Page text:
You don’t have to stick to the same old traditions. Marike Watson meets three readers who are doing things differently this year
MAKI CHASE, 43, is a financial adviser. She lives in Somerset West with her second husband, Steve, 33, and her three children – Zack, 17; Zita, 15; and Lize, 13 – from her first marriage.
“In our home, Christmas Day was always a really festive affair. After a flurry of excitement exchanging gifts and hugs, we’d gather round the dining table that had been decked out in bright reds and sparkly golds to pull crackers and feast on honey-glazed duck. I loved the sense of tradition and merriment, and the holidays played out this way for 16 years, till my husband and I split in 2011.
After my divorce, I began to think about how Christmas can be a very lonely time for many people. It’s easy to forget that not everyone has a family or special place to go to, and to take what we have over the festive season – from the food to the gifts – for granted. That December, when faced with a Christmas that would look very different to those my kids were used to, I decided to shake things up. I wanted to embrace the spirit of goodwill in a meaningful way by starting a new tradition of giving back.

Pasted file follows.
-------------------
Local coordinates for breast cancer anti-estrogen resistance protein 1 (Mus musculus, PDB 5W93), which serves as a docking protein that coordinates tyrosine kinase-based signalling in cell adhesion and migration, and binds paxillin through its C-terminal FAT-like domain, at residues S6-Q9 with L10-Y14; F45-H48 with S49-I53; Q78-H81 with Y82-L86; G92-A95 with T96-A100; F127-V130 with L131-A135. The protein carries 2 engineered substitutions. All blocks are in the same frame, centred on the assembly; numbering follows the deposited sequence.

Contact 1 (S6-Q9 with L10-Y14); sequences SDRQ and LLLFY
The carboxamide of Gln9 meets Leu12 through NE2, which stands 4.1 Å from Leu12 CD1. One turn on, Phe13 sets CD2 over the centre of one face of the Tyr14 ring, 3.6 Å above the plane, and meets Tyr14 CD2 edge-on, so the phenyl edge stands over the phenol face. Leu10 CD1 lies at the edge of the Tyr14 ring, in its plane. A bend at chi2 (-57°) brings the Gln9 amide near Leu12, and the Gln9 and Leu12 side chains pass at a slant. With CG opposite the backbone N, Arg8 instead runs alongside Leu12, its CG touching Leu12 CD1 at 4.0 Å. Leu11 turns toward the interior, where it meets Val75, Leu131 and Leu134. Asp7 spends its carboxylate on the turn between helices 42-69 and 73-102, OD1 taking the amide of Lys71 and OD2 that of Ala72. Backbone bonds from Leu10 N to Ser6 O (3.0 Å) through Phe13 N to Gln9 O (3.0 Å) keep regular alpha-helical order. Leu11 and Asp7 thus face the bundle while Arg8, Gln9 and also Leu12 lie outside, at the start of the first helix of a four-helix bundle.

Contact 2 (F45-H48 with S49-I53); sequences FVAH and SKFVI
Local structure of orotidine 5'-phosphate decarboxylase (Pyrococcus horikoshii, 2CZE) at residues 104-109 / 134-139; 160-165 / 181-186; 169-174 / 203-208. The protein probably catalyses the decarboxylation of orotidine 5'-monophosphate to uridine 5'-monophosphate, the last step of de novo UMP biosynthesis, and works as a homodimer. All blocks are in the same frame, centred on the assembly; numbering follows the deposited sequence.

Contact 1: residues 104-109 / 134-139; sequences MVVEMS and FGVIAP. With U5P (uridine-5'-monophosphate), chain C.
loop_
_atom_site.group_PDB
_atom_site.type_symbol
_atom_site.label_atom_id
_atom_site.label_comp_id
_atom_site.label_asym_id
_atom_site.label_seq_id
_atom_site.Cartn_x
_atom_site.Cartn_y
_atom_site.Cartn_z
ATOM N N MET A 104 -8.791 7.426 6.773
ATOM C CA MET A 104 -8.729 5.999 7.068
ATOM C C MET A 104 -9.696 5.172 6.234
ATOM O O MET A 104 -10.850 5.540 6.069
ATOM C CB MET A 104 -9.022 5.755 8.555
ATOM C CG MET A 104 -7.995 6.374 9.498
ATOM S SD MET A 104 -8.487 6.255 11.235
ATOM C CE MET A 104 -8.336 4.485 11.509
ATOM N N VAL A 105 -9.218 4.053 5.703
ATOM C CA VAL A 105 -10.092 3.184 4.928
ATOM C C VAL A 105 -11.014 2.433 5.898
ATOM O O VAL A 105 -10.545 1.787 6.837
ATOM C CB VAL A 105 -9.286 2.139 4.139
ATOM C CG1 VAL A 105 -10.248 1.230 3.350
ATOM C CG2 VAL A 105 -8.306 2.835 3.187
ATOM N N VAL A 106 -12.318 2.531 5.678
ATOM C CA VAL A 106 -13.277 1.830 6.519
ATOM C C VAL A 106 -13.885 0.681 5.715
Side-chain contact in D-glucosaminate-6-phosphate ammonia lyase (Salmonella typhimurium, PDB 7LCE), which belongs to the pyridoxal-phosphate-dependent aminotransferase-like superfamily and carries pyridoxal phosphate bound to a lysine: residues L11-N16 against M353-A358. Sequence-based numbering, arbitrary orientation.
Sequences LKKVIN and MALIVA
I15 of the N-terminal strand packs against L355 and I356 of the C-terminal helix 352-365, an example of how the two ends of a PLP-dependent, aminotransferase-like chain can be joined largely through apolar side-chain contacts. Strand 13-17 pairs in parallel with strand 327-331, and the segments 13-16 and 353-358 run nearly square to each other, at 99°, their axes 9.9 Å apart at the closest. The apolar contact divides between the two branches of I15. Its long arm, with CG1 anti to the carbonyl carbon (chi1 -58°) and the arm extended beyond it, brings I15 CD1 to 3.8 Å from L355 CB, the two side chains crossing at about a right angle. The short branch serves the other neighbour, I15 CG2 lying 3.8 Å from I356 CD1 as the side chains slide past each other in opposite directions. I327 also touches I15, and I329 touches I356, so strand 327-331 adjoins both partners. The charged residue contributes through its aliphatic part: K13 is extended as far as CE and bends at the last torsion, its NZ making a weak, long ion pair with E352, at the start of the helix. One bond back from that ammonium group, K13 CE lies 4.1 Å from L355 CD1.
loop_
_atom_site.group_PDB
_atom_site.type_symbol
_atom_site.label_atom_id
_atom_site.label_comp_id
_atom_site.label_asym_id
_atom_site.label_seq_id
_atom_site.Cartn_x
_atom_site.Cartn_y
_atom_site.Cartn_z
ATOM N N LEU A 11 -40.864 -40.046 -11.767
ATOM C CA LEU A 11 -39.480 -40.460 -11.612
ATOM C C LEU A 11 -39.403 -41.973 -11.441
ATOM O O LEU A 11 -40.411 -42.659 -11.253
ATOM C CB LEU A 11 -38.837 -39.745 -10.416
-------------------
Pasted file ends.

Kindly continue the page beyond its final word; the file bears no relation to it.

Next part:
I reached out to a local soup kitchen, run by a lovely lady named Valencia Armstrong, in the underprivileged community of Macassar. Over the last eight years, my kids, my mom and I have volunteered there on occasion, including past Christmases.My heart always went out to the kids who came in for a meal. In my mind, Christmas is a holiday epitomised by the joy of children, so I felt strongly about bringing some festive cheer to the youngsters Valencia’s kitchen fed. With her and the community’s blessing, I started to plan a new Christmas-outing experience for the children last year.
A delicious meal at a local Spur was what I had in mind, so I called up friends and family to raise funds for the event, and was ecstatic to meet my target in only five days! Some also offered to help chaperone the outing, and one friend, Kulsum, agreed to donate fun stationery kits as gifts. On 25 December, my three kids and I joined 23 chaperones and 100 excited Macassar children on the buses I’d arranged to take us to the restaurant. From the get-go, the atmosphere was electric, with laughter and smiling faces all around. After our bellies were full, there was a joyful burst of carol singing... and a visit from Santa, which the kids adored. I was so grateful Steve offered to dress up in that suit, despite the heat!
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